Posted on: 10 January 2018
Everyone makes mistakes, but when it comes to air conditioning installation, there are some mistakes you should avoid at all costs. These mistakes can easily result in reduced comfort as well as extra money spent on maintenance and corrective repairs. The following offers 4 common mistakes to avoid when choosing and installing your next A/C system.
Passing Up the Latest A/C Features
You may think that you don't need those expensive doodads that come with your A/C system, but many of those optional features could help you save plenty of money in the long run. For instance, a variable speed air handler offers better air distribution with less noise, resulting in a quieter and more efficient A/C system that uses less energy than other units.
You should also be careful when choosing bargain A/C units, as these units often trade a lower price tag for poorer and less efficient A/C performance throughout the life of the unit.
Placing the Condenser Too Close to the House
Your A/C system's condenser cabinet needs plenty of room to breathe. Placing the cabinet too close to your home can actually disrupt its airflow, resulting in reduced performance. Planting shrubbery or placing solid fencing too close to the unit can also have the same effect.
It's usually a good idea to maintain at least 2 to 3 feet of space between the condenser cabinet and any nearby structures or shrubbery. You should also avoid installing the condenser cabinet underneath balconies since there may not be enough overhead clearance for the condenser cabinet to vent exhaust air properly.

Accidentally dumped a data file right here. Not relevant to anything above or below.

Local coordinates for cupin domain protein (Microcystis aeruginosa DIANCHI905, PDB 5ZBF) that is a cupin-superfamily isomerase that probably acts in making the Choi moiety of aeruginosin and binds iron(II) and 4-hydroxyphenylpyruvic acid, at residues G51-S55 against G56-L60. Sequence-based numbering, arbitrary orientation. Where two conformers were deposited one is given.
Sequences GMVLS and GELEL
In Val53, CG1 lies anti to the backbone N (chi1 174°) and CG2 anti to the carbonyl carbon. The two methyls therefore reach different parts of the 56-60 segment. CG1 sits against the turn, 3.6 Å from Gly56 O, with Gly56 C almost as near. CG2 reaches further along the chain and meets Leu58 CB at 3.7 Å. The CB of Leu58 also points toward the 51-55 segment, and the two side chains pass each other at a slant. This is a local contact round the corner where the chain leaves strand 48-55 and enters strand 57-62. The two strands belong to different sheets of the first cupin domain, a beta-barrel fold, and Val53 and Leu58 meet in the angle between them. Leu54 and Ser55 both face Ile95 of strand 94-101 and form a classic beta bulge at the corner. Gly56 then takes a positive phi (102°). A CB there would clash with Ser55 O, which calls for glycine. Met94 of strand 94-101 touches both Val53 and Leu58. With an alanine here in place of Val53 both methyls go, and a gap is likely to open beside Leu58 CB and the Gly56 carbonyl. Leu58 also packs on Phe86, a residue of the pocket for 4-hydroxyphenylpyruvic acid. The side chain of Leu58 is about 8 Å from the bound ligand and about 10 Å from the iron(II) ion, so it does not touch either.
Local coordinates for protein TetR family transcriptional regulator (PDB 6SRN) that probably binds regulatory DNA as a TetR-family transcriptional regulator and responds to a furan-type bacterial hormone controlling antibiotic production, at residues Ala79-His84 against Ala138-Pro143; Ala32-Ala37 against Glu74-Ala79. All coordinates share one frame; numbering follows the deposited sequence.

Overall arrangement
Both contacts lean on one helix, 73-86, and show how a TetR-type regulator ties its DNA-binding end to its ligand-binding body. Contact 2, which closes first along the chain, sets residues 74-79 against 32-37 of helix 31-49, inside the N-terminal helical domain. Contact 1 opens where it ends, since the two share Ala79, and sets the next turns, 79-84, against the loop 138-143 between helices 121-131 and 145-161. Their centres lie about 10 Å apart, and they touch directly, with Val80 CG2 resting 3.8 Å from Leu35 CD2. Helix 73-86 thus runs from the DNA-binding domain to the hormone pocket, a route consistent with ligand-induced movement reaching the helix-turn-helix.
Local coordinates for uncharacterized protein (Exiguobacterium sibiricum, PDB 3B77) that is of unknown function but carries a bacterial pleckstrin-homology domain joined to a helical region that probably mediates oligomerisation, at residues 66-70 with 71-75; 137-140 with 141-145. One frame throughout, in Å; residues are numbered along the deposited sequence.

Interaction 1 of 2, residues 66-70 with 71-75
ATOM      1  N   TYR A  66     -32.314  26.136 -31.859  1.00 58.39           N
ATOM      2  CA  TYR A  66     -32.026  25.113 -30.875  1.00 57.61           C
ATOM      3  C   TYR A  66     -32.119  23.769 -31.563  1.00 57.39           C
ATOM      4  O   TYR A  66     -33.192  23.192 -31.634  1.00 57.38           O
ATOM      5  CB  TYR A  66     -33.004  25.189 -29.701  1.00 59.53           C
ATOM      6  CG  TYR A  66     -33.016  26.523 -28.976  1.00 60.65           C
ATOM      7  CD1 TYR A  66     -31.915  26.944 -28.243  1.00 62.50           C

Choosing the Wrong System Size
Eyeballing your A/C system's cooling capacity could result in choosing a unit that either offers too much or too little cooling power. The former could result in constant short cycling issues, ice buildup and a home that's constantly damp and clammy. The latter often results in an A/C system that runs nonstop just to keep up with cooling demand, wasting energy and creating premature wear and tear in the process.
Instead of relying on the traditional rule of thumb or simply guesstimating your A/C system's size, you should have your contractor perform an accurate measurement of your home's cooling needs through a Manual J load calculation.
Placing the Thermostat in the Wrong Spot
Your thermostat must be able to read the correct indoor temperatures in order for your A/C system to work correctly. Placing the thermostat in a spot that gets too hot or too cold can throw these readings off, resulting in a unit that runs at the wrong time, runs too long or fails to run at all.
You should keep your thermostat away from direct sunlight and areas prone to cold drafts. The best place to install a thermostat is along an interior wall in the central-most portion of your home.Share